Also, progress has been slow because the headhunters who execute the majority of board appointments have very little credibility with diverse communities, partially because they have no experience of them and they do not understand the differences between mindsets and cultures.

Most search firms have been trying to boost their diversity credentials through marketing and so forth in the past few years. But you do not build insight, resonance and trust through expensive coffee mornings or posts on a website.

What role do headhunters play in increasing diversity and to what extent are they responsible for the lack of it?
Headhunters often decrease diversity, so they are as responsible as the clients. Executive search is also an institutionally prejudiced industry sector, which gives bad or “safe” advice based on “expert testimony” without data or real insight.

It is impossible to have more diverse boards without more diverse supply chains. Look at what percentage of ethnic minorities on the boards of the UK’s biggest listed companies are British passport holders or how many women on boards went to the same six elite universities.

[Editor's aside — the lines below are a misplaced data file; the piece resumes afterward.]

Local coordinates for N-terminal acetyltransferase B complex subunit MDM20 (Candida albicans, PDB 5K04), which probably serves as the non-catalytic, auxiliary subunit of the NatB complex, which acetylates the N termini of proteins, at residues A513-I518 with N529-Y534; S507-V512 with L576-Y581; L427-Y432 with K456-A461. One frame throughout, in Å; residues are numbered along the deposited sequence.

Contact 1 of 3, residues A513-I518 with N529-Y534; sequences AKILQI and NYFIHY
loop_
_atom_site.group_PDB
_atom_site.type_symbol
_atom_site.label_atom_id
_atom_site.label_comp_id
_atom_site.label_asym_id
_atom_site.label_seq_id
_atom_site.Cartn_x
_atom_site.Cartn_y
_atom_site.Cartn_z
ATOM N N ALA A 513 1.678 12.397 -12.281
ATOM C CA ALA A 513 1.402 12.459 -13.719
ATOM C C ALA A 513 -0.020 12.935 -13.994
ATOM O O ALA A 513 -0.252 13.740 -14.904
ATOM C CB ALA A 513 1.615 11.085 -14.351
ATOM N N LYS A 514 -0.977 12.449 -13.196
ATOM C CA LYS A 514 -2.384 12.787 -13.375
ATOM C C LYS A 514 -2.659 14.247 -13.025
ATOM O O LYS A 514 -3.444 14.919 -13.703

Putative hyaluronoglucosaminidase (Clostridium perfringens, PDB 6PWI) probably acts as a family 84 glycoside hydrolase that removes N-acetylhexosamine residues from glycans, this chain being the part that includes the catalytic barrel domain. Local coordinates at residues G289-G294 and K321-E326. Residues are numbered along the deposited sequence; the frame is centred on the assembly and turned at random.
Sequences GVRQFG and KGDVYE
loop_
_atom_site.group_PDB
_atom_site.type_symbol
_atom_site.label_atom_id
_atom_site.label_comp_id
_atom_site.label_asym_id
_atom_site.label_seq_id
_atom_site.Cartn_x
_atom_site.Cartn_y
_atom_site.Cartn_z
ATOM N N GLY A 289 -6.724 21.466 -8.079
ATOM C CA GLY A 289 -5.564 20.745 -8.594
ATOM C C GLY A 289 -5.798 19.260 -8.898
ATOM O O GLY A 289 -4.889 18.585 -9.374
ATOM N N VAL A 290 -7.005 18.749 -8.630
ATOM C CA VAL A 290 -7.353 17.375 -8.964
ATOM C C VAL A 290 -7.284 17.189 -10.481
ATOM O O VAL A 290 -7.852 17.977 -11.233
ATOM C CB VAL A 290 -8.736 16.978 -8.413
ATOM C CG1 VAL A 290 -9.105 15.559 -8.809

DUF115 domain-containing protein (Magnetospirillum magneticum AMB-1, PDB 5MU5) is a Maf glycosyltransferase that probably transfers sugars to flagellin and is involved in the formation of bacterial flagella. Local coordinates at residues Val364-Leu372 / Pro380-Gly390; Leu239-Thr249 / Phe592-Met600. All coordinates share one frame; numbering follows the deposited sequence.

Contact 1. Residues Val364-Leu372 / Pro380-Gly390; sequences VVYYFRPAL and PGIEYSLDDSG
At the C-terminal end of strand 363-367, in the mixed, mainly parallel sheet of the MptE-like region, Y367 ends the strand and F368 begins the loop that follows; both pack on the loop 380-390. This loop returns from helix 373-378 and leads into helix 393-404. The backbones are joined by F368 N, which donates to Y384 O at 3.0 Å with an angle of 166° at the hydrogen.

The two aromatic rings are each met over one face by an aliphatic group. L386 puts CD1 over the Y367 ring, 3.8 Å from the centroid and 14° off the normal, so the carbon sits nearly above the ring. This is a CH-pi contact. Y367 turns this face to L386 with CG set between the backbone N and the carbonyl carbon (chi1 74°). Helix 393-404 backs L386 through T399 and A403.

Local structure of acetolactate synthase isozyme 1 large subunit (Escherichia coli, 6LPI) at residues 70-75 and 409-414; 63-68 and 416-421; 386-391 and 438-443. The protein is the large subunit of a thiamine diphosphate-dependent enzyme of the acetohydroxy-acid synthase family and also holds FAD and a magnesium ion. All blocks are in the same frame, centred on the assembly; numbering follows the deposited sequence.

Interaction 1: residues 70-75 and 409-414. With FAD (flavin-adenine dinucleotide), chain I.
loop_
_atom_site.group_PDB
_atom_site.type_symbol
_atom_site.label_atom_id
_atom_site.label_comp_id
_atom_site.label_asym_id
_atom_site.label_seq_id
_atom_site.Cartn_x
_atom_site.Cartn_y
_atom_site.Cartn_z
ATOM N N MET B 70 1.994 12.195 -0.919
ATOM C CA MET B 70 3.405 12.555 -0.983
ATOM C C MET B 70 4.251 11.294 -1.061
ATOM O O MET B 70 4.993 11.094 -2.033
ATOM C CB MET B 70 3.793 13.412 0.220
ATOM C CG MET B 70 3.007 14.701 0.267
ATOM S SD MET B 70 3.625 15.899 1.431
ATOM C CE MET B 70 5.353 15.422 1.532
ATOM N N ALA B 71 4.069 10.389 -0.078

Are chief executives and board members paid too much?
No, they deserve the money they earn and more — but only if they drive performance and inclusive cultures.

Jan Hall
Chairman and chief executive of Heidrick & Struggles/JCA’s UK Chief Executive & Board Practice

Jan Hall sold JCA, the headhunting business she co-founded in 2005, to Chicago-based Heidrick & Struggles in August. Heidrick promptly added JCA to its name, underscoring her power within the City.

Ms Hall’s placements include Marc Bolland, whose tumultuous time as chief executive of Marks and Spencer came to an end in April, and Carolyn McCall, chief executive at easyJet. Before founding JCA, she was a senior partner at Spencer Stuart, another executive search firm.

Try to understand the business in the round — the entire company. And make sure people know you are there

Jan Hall

What is your key tip for securing a board-level appointment?
Understand the business in the round — get to grips with the entire company. Make sure people know you are there.

What makes a successful chief executive or board member?
The ability to ask really good questions in a constructive manner. To challenge executives in difficult times and to support them at others.

What role do headhunters play in increasing diversity and to what extent are they responsible for the lack of it?
The argument has been won that diversity is a good thing. The real issue is getting diversity coming up through businesses. We need the skill sets in the candidate pool to be there. But if boards are focused on looking for diversity, they are more likely to find it.

Are chief executives and board members paid too much?
In a global marketplace there is a real problem with levels of remuneration. In the US people are paid much better so we have to compete with them.

Thx to FT, see the article here